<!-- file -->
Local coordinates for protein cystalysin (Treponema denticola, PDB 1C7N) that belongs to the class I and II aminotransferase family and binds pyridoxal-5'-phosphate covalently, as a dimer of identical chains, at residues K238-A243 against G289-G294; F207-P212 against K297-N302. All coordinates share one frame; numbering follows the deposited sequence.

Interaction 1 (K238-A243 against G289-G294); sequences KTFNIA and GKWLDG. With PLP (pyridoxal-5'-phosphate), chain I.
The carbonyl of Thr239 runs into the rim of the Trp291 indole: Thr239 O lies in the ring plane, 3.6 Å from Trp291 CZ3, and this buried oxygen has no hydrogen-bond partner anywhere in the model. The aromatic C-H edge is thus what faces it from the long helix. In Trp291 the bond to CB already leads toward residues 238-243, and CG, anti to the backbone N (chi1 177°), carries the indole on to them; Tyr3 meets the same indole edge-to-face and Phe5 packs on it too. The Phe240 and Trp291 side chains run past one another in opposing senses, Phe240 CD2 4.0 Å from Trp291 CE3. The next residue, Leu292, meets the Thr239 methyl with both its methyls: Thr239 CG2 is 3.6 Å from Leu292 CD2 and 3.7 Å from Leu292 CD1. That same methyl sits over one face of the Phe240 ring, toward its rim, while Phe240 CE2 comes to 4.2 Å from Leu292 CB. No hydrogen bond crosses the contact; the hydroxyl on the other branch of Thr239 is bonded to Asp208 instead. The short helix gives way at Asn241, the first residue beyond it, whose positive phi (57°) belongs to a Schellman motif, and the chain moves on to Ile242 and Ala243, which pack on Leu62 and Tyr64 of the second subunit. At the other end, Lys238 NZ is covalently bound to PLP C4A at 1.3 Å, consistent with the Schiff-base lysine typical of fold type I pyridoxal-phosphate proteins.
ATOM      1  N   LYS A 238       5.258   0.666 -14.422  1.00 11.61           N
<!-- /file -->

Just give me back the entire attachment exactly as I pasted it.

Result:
Local coordinates for protein cystalysin (Treponema denticola, PDB 1C7N) that belongs to the class I and II aminotransferase family and binds pyridoxal-5'-phosphate covalently, as a dimer of identical chains, at residues K238-A243 against G289-G294; F207-P212 against K297-N302. All coordinates share one frame; numbering follows the deposited sequence.

Interaction 1 (K238-A243 against G289-G294); sequences KTFNIA and GKWLDG. With PLP (pyridoxal-5'-phosphate), chain I.
The carbonyl of Thr239 runs into the rim of the Trp291 indole: Thr239 O lies in the ring plane, 3.6 Å from Trp291 CZ3, and this buried oxygen has no hydrogen-bond partner anywhere in the model. The aromatic C-H edge is thus what faces it from the long helix. In Trp291 the bond to CB already leads toward residues 238-243, and CG, anti to the backbone N (chi1 177°), carries the indole on to them; Tyr3 meets the same indole edge-to-face and Phe5 packs on it too. The Phe240 and Trp291 side chains run past one another in opposing senses, Phe240 CD2 4.0 Å from Trp291 CE3. The next residue, Leu292, meets the Thr239 methyl with both its methyls: Thr239 CG2 is 3.6 Å from Leu292 CD2 and 3.7 Å from Leu292 CD1. That same methyl sits over one face of the Phe240 ring, toward its rim, while Phe240 CE2 comes to 4.2 Å from Leu292 CB. No hydrogen bond crosses the contact; the hydroxyl on the other branch of Thr239 is bonded to Asp208 instead. The short helix gives way at Asn241, the first residue beyond it, whose positive phi (57°) belongs to a Schellman motif, and the chain moves on to Ile242 and Ala243, which pack on Leu62 and Tyr64 of the second subunit. At the other end, Lys238 NZ is covalently bound to PLP C4A at 1.3 Å, consistent with the Schiff-base lysine typical of fold type I pyridoxal-phosphate proteins.
ATOM      1  N   LYS A 238       5.258   0.666 -14.422  1.00 11.61           N